The Curious Case of MLB Rule 10.06(f)

You can be in baseball for a lifetime, and still it can surprise you.  On any given day, you can show up at the park and see something you’ve never seen or heard before, and at the end of the night, long after the fans have gone home, you dive into the rulebook to get clarification.

That happened again on Monday night.

In game two of a partial doubleheader (originally scheduled for seven innings), the Mississippi Braves loaded the bases in the bottom of the eighth against the Pensacola Blue Wahoos, game tied 1-1.  Into the box stepped catcher Christian Bethancourt, ripping a pitch to the warning track in left.  The ball bounced up and over the wall for a ground rule double.


Now the assumption is that since Bethancourt is given two automatic bases, then two of the base runners should score, and the Braves win 3-1 on a walkoff double.  It seems simple enough, and originally that was believed to be true in the press box.

But debate soon began in the box as to whether the second runner, Dan Brewer, actually came in to score.  Most agreed that he had peeled off to join the celebration, never crossing home, meaning the Braves had only won 2-1.  Reminds you of Robin Ventura’s grand single back in 1999, doesn’t it?  (Sorry to bring that memory back, Braves fans, but at least we won the series.  Sure would like to have that ’99 World Series back against the Yanks though.)

After a few minutes of discussion, everyone settled on the idea that the umpire hadn’t called Brewer “out” for leaving the baseline, so the run should count and the Braves win 3-1.

The fans filed out, the employees went home, and everyone left believing the Braves had won by two runs on a walk-off double.

But wait.

As it turns out, Brewer did nothing wrong by not crossing home.  By an obscure quirk in the baseball rulebook, even if he crosses the plate, his run doesn’t count.

Media relations director Miranda Black along with help from MLB.com did some digging and found this gem of a rule: Rule 10.06 (f).  It states:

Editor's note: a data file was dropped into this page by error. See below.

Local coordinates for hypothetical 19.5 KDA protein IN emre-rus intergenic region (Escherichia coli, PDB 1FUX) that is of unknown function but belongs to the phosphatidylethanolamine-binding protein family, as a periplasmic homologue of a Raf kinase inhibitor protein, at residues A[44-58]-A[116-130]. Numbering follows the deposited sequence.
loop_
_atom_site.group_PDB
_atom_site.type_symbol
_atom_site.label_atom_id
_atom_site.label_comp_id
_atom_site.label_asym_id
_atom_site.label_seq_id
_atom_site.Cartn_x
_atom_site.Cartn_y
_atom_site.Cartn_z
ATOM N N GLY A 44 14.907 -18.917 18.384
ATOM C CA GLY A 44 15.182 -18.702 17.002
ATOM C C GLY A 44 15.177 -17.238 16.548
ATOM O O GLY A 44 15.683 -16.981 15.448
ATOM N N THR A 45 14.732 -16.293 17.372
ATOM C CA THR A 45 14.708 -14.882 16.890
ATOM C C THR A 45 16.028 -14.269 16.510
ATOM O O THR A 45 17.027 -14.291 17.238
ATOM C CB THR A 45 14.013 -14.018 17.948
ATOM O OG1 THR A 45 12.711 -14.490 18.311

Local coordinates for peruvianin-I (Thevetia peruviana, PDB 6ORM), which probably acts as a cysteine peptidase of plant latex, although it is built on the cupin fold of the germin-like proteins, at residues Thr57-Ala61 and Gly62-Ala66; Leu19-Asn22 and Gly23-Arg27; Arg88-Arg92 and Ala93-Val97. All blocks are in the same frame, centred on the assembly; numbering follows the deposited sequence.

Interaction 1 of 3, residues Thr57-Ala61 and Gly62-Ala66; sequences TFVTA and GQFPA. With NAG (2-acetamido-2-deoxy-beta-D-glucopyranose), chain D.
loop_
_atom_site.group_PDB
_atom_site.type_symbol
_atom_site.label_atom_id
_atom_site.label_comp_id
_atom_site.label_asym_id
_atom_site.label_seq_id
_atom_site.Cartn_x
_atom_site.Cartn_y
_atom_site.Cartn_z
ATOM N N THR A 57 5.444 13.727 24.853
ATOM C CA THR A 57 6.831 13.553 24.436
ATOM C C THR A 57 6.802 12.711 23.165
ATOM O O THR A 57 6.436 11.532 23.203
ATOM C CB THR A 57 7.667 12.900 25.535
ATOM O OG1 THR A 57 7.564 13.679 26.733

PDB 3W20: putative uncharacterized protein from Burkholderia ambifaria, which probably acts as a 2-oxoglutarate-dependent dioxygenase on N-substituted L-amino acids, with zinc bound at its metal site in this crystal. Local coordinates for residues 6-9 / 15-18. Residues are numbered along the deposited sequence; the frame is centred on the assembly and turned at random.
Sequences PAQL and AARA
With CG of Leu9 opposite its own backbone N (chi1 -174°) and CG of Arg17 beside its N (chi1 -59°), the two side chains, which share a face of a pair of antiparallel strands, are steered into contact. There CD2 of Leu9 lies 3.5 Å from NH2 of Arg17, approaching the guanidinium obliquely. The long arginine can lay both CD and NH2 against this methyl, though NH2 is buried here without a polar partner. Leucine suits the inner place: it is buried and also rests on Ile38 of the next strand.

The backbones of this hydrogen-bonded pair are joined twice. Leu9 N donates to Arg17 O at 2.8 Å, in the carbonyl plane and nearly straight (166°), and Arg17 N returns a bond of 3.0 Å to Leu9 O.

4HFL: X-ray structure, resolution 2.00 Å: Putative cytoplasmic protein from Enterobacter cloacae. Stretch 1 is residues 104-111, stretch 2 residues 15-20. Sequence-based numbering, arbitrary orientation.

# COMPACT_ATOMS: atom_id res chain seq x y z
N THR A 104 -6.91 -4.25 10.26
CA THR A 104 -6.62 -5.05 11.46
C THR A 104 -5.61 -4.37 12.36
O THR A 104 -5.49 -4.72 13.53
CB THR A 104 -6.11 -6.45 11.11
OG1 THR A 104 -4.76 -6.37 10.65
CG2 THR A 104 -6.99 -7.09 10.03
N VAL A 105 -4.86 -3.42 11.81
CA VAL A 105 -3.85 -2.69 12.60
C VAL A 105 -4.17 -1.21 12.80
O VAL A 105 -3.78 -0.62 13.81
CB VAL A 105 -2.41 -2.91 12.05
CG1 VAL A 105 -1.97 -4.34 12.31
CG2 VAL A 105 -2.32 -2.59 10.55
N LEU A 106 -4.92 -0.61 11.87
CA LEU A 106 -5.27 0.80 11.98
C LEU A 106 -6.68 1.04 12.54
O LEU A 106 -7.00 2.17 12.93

• (f) Subject to the provisions of Rule 10.06(g), when a batter ends a game with a safe hit that drives in as many runs as are necessary to put his team in the lead, the official scorer shall credit such batter with only as many bases on his hit as are advanced by the runner who scores the winning run, and then only if the batter runs out his hit for as many bases as are advanced by the runner who scores the winning run.
  • Rule 10.06(f) Comment: The official scorer shall apply this rule even when the batter is theoretically entitled to more bases because of being awarded an “automatic” extra-base hit under various provisions of Rules 6.09 and 7.05.

To put it in layman’s terms, the scorer can only give as many runs as are needed for the team to win the game, meaning that the run coming in from third base is the only run that counts.

The comment is the most important part of this rule.  Rule 6.09 covers ground-rule doubles, so as the comment says, the official scorer shall apply the rule even when the batter is entitled to two bases “automatically”.

Therefore, per the MLB rulebook, Bethancourt is officially credited with a single because that’s the most number of bases needed for the winning run to score, and the Braves officially win 2-1.

And for those curious why a home run is different, the very next section, Rule 10.06(g) assuages your concern:

  • (g) When the batter ends a game with a home run hit out of the playing field, the batter and any runners on base are entitled to score.

I’ll bet most of you learned something new about baseball today.

Kyle Tait is in his third season as the radio voice of the Mississippi Braves.  Follow him on Twitter: @kyle_tait

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